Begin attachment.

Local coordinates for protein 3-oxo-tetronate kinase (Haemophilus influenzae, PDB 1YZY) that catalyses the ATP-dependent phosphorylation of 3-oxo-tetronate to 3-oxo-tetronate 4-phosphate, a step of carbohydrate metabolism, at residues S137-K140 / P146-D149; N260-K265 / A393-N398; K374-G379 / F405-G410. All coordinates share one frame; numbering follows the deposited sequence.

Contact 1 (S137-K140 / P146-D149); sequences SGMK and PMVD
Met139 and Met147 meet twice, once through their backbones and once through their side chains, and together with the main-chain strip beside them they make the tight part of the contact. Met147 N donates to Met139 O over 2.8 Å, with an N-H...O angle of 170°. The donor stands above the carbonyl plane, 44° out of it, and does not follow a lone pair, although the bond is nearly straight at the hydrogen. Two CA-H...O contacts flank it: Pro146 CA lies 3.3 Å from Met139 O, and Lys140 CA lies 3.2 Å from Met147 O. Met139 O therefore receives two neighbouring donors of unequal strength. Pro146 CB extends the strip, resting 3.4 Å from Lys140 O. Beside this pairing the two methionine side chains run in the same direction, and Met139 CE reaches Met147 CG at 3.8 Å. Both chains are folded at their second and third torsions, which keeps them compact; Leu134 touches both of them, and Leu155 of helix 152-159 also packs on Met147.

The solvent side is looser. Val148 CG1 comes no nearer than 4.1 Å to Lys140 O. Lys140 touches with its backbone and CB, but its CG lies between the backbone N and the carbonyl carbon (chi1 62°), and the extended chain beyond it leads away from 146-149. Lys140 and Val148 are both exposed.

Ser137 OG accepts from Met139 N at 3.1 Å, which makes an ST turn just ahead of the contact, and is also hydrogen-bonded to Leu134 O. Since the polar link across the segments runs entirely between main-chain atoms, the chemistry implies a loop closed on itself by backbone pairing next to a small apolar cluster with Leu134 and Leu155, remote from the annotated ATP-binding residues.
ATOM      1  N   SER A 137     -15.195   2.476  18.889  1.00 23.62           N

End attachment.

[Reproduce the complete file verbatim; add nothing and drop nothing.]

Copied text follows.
Local coordinates for protein 3-oxo-tetronate kinase (Haemophilus influenzae, PDB 1YZY) that catalyses the ATP-dependent phosphorylation of 3-oxo-tetronate to 3-oxo-tetronate 4-phosphate, a step of carbohydrate metabolism, at residues S137-K140 / P146-D149; N260-K265 / A393-N398; K374-G379 / F405-G410. All coordinates share one frame; numbering follows the deposited sequence.

Contact 1 (S137-K140 / P146-D149); sequences SGMK and PMVD
Met139 and Met147 meet twice, once through their backbones and once through their side chains, and together with the main-chain strip beside them they make the tight part of the contact. Met147 N donates to Met139 O over 2.8 Å, with an N-H...O angle of 170°. The donor stands above the carbonyl plane, 44° out of it, and does not follow a lone pair, although the bond is nearly straight at the hydrogen. Two CA-H...O contacts flank it: Pro146 CA lies 3.3 Å from Met139 O, and Lys140 CA lies 3.2 Å from Met147 O. Met139 O therefore receives two neighbouring donors of unequal strength. Pro146 CB extends the strip, resting 3.4 Å from Lys140 O. Beside this pairing the two methionine side chains run in the same direction, and Met139 CE reaches Met147 CG at 3.8 Å. Both chains are folded at their second and third torsions, which keeps them compact; Leu134 touches both of them, and Leu155 of helix 152-159 also packs on Met147.

The solvent side is looser. Val148 CG1 comes no nearer than 4.1 Å to Lys140 O. Lys140 touches with its backbone and CB, but its CG lies between the backbone N and the carbonyl carbon (chi1 62°), and the extended chain beyond it leads away from 146-149. Lys140 and Val148 are both exposed.

Ser137 OG accepts from Met139 N at 3.1 Å, which makes an ST turn just ahead of the contact, and is also hydrogen-bonded to Leu134 O. Since the polar link across the segments runs entirely between main-chain atoms, the chemistry implies a loop closed on itself by backbone pairing next to a small apolar cluster with Leu134 and Leu155, remote from the annotated ATP-binding residues.
ATOM      1  N   SER A 137     -15.195   2.476  18.889  1.00 23.62           N